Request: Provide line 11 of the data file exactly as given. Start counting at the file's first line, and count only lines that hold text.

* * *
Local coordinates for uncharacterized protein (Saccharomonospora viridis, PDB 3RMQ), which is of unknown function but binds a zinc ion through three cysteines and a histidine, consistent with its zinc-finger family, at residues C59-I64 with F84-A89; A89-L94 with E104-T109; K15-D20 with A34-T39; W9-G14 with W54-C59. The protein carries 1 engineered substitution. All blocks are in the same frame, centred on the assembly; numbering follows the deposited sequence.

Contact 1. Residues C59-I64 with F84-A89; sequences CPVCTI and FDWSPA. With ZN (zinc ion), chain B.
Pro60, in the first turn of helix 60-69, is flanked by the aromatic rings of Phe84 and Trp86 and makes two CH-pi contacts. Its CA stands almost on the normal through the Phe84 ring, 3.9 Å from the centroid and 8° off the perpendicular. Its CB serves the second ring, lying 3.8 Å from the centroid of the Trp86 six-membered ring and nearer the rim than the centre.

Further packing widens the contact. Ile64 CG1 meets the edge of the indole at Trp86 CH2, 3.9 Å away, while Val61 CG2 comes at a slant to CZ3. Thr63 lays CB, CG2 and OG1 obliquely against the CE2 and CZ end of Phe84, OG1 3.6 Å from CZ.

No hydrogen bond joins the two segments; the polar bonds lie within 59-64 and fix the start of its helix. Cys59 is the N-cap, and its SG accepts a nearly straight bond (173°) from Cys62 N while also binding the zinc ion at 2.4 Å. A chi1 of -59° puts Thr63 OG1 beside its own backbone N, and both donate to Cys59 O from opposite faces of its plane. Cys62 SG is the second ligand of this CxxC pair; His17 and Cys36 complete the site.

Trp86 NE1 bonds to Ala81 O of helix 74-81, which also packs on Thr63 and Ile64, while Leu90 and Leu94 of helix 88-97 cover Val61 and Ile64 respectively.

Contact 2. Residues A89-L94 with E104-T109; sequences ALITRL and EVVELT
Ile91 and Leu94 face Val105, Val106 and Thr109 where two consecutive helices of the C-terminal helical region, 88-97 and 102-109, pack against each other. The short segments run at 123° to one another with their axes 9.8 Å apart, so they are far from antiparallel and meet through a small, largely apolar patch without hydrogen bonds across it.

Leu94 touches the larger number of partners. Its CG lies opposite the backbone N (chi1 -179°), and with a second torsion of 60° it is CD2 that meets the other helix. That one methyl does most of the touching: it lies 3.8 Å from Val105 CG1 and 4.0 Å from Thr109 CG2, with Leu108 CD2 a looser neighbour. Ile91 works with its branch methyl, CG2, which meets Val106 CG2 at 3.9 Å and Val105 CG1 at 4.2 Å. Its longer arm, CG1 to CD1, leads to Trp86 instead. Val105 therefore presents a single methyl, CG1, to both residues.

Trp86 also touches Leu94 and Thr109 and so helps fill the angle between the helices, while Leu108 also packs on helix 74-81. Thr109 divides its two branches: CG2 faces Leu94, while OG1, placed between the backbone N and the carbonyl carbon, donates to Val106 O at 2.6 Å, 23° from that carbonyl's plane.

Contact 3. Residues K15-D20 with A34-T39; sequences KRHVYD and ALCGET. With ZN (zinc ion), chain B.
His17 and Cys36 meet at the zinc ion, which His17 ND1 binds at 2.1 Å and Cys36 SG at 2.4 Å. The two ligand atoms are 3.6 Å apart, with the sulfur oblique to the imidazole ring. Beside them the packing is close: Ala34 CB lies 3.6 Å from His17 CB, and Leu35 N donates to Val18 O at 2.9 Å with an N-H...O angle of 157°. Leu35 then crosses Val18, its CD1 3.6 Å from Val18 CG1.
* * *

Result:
Contact 3. Residues K15-D20 with A34-T39; sequences KRHVYD and ALCGET. With ZN (zinc ion), chain B.